Beyoncé is bigger than the Grammys

Adria Watson, [email protected]

I like to tell people I’ve been a Beyoncé Enthusiast since the age of five.

Destiny’s Child’s “Writings on the Wall” is the first album I remember completely indulging myself in. But it wasn’t until I was 13 that I truly understood how much of an impact Beyoncé had on my life.

Her music came to me at one of the hardest times in my life. Songs from some of her most iconic albums such as  “I Am … Sasha Fierce,” “4” and “Beyoncé” not only became my safety net, but helped me gain the confidence I have today.

Seeing a black woman prevail in an industry not necessarily designed for her to have the dominance she currently has, is an inspiration to me when it comes to my own dreams, goals and aspirations.

Because of the personal connections I’ve made with her music, I understood where Adele was coming from the night of the 2017 Grammys when she nearly devoted her entire thank you speech to Beyoncé.

If there’s one thing people should have taken away from that moment it would be how much the singer has not only had an enormous impact on people within the industry but outside of it as well.

Within the two decades she’s been making music, we’ve witnessed the influence Beyoncé has held continue to grow and reach out to people around the world. But the reaction that followed the release of “Lemonade” — and the vast amount of proudness that came from Black women across social media — was like no other.

Disappointment is one word that could be used to sum up Beyoncé, once again, being snubbed for Album of the Year at this years Grammy’s. This should’ve been her year but to see people recognize how significant “Lemonade” was to 2016, Black culture and how passionate people were about her loss was a bigger win for Beyoncé than the award itself.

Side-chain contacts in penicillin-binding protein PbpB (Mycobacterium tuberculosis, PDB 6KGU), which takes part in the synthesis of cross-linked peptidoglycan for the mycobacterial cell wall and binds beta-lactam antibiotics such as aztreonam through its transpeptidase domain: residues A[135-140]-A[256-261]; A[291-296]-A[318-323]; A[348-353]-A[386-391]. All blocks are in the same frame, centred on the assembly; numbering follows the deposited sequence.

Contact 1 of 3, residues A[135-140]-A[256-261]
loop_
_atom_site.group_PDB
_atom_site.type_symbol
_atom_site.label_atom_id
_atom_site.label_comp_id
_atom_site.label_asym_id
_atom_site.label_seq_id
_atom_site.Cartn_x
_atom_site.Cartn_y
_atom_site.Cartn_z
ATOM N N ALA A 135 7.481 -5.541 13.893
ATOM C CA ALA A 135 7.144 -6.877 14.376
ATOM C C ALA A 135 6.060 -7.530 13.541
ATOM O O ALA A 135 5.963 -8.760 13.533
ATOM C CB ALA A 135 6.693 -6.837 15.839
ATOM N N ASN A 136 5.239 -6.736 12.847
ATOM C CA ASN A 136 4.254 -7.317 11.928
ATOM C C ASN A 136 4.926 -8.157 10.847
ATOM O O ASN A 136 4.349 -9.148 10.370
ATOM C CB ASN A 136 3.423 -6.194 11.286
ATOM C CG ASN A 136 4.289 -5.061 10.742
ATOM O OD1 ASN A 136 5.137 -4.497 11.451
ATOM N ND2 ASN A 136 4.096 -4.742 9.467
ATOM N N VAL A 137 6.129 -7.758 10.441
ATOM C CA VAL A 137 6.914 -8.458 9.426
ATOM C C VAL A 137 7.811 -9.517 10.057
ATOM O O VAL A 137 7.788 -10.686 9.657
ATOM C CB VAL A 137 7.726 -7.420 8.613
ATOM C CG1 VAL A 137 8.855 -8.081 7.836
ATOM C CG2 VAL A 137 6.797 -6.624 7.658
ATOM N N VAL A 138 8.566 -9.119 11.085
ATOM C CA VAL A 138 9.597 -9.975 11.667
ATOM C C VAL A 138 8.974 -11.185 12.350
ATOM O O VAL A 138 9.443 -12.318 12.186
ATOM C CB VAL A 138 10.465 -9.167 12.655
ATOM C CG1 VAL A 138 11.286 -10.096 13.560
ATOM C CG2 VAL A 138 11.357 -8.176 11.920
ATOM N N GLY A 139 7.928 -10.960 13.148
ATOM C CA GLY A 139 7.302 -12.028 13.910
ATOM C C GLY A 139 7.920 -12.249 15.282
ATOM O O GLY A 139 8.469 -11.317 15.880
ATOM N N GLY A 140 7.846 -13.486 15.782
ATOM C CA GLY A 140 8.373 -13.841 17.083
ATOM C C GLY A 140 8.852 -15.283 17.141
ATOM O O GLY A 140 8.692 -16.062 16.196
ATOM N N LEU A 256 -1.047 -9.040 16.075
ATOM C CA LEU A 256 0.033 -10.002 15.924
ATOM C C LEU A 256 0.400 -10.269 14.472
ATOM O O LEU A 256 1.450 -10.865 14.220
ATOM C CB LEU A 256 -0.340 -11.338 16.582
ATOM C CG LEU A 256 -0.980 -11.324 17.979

People recognized “Lemonade” as being unlike anything else she’s released, acknowledging that Beyoncé not only brought the artistic integrity critics claimed she lacked in 2015 — when Beck won AOTY over her — but, more importantly, realizing she gave fans a visual project that embodied the strength and unity that lives within Black women. She created something for my generation to feel empowered by.

“My intention for the film and album was to create a body of work that will give a voice to our pain, our struggles, our darkness and our history, to confront issues that make us uncomfortable,” she expressed during her acceptance speech for best Urban Contemporary album during the year’s biggest night in music.

Hearing Beyoncé recognize her influence and the importance for her to provide images to young black women — as well as every child of every race — that “reflect their beauty so they can grow up in a world where they look in the mirror, first through their own families, as well as the news, the Super Bowl, the Olympics, the White House, and the Grammys, and see themselves. And have no doubt that they’re beautiful, intelligent and capable,” is why I like to remind people she means more to me, and many others out there, than just being a powerhouse vocalist and performer.